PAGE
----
About six weeks ago we received an email from a user in Brazil asking if we could support imports of data from a CSV file. We often get requests to support a new device or app, and typically it’s pretty quick to do. This time it was a little different, however.
First of all, we were being asked to support a CSV file that this user had generated from his GoPro Hero5, which has built-in GPS. Secondly, the data didn’t include any lap-specific data, it was just a series of GPS coordinates with timestamps and speed in meters per second.
He created this by downloading some code from Github, and running a tool manually on the command line, so this was a pretty technically savvy user, and he was following an involved process that we couldn’t really expect regular users to replicate. But the idea of being able to support imports of data from GoPro cameras was very attractive. Lots of people have them, they’re great on the track, and it would open up Serious-Racing to a whole new audience. So Lisette and I sat down and tried to think about how we could do this, and what the user experience should look like.
The user experience
The main thing we were looking for at this point was how to make it as easy as possible for users to get their data to us. So we said to ourselves, “what if a user could just select their GoPro Hero5 video file directly from our upload page and we pulled the GPS data out of it?” The developer in me started to panic. How on earth would I do this? Is this even possible? It was time to start researching…
The developer in me started to panic. How on earth would I do this? Is this even possible?
The current process followed by our user in Brazil was to run an ffmpeg command to extract the GoPro Metadata from the video as a binary file. He then used some Go code to turn this binary file into a CSV file. So the first step was taking this CSV file and importing the data into Serious-Racing. While mostly straightforward, we’re used to getting laps and lap times from data imports, but that wasn’t the case here, so we needed a way to ask users a few questions about their upload to process it correctly:
- Which track is it on? We can usually guess correctly based on the GPS coordinates.
- If it’s a new track, where is the start/finish line?
- Is the track circular, and if not, where’s the finish line?
Processing binary data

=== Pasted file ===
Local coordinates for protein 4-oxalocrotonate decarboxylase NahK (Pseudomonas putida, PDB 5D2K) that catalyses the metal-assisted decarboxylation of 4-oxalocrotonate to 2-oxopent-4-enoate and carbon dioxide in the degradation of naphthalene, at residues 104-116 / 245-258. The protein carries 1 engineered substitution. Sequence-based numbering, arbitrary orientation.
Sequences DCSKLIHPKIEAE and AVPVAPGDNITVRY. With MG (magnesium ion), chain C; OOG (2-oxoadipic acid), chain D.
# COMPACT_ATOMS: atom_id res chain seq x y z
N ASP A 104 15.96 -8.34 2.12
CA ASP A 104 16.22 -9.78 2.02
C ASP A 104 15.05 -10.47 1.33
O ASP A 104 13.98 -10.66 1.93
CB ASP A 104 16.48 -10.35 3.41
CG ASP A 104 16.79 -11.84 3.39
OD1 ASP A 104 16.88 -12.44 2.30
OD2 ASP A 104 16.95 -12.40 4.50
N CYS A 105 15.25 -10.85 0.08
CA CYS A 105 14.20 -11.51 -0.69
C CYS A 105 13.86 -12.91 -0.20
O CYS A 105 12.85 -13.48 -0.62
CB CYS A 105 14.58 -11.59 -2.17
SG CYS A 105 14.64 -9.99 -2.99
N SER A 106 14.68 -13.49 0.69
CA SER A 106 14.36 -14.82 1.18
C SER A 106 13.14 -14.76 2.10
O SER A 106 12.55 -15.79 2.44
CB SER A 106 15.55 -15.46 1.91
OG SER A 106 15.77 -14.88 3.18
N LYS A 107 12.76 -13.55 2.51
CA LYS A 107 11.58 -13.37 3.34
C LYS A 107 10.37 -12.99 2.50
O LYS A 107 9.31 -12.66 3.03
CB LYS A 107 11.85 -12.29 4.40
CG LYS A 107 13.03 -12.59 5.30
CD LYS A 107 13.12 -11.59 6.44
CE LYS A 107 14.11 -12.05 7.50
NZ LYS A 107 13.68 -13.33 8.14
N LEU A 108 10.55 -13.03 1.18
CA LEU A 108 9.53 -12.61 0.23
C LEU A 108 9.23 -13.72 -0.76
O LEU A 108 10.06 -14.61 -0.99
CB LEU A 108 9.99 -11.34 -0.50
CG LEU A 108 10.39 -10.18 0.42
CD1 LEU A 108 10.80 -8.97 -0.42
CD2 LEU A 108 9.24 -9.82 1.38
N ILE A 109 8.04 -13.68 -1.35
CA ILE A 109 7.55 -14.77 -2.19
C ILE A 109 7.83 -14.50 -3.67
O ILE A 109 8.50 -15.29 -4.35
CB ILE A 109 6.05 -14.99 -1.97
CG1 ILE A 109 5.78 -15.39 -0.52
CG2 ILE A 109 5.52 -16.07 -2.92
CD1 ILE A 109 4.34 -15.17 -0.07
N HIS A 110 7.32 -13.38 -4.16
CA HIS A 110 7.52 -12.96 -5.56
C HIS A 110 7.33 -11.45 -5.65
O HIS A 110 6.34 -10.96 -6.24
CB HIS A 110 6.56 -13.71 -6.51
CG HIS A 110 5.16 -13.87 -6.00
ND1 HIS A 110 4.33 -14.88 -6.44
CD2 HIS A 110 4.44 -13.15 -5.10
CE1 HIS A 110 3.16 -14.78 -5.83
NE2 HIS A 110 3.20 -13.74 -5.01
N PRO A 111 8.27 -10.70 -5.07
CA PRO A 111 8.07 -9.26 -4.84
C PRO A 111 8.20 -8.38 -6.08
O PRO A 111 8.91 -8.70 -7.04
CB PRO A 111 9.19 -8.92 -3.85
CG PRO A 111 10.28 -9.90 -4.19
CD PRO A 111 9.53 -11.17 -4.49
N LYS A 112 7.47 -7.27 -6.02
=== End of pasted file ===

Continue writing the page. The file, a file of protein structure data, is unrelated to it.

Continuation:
Next it was a case of trying to generate the CSV ourselves from the binary data that ffmpeg extracts from the GoPro video file. To do this, I was translating the Go code into Python that could be used by Serious-Racing, and only parsing the data types we care about.
We already process binary data from RaceChrono and some other devices, so the overall approach was pretty familiar. Working with binary data tends to be a series of frustrations followed by an epiphany, and this was no exception. Usually it’s because you’ve mixed up big-endian and little-endian, or bitwise "and"/"or" operators.
Working with binary data tends to be a series of frustrations followed by an epiphany
Having users all around the world is great because of the great variety of test data at our fingertips. At one point during the process after some initial imports were working fine we noticed a problem with some other imports. Inexplicably, the GPS coordinates that should have been in at Silverstone were showing up in the middle of Azerbaijan. After a bit of digging, it turned out I was using unsigned 32-bit integers when I should have been using signed 32-bit integers, so all negative numbers were incorrectly parsed. Any data north of the equator and east of the Greenwich meridian was fine, but Silverstone is west of the Greenwich meridian, so has a negative longitude. The fix was a five character change from “>IIIII” to “>iiiii”.
Another problem (shown in the image above) came from one user we were testing with because some GPS traces showed points that were completely out of alignment. In some cases they were a few hundred meters from the points either side of them in the data stream. In one case, they were about 80 miles away. Luckily, GoPro has open-sourced their data format, and has specifications available which show GPS fix and GPS accuracy, but more importantly give you guidelines for what values can be used to consider the GPS data correct or not. After applying these rules to the incoming data, we were able to strip out the bad data, and were left with a clean GPS trace.
Once again, user testing was crucial. It exposed another issue which wasn’t obvious to me as I was developing the feature. This was that the way I was doing things meant that the browser was using as much RAM as the size of the file it was parsing, which could be 3-4GB. My development laptop has so much RAM that I didn’t notice this, but it became obvious using Firefox’s development tools once I knew to look for it.
At this point it is already a very slick experience: just select the video on your laptop to let Serious-Racing extract the data right in your browser and process it on our servers, magically turning your GPS trace into laps which can then be compared with friends and dissected with all our other detailed data analysis features. Other things we would love to do:
- Test on all GoPro models with GPS.
- Give users the option to upload their video to Youtube and automagically add it to their laps.
No rest for the wicked.. Anyway, here's another shout-out to our awesome and very patient users: we wouldn’t even have tried this without the initial suggestion from one of our users in Brazil, and it wouldn’t be working without testing by users around the world. Thanks again for inspiring us every day to keep on making Serious-Racing better.
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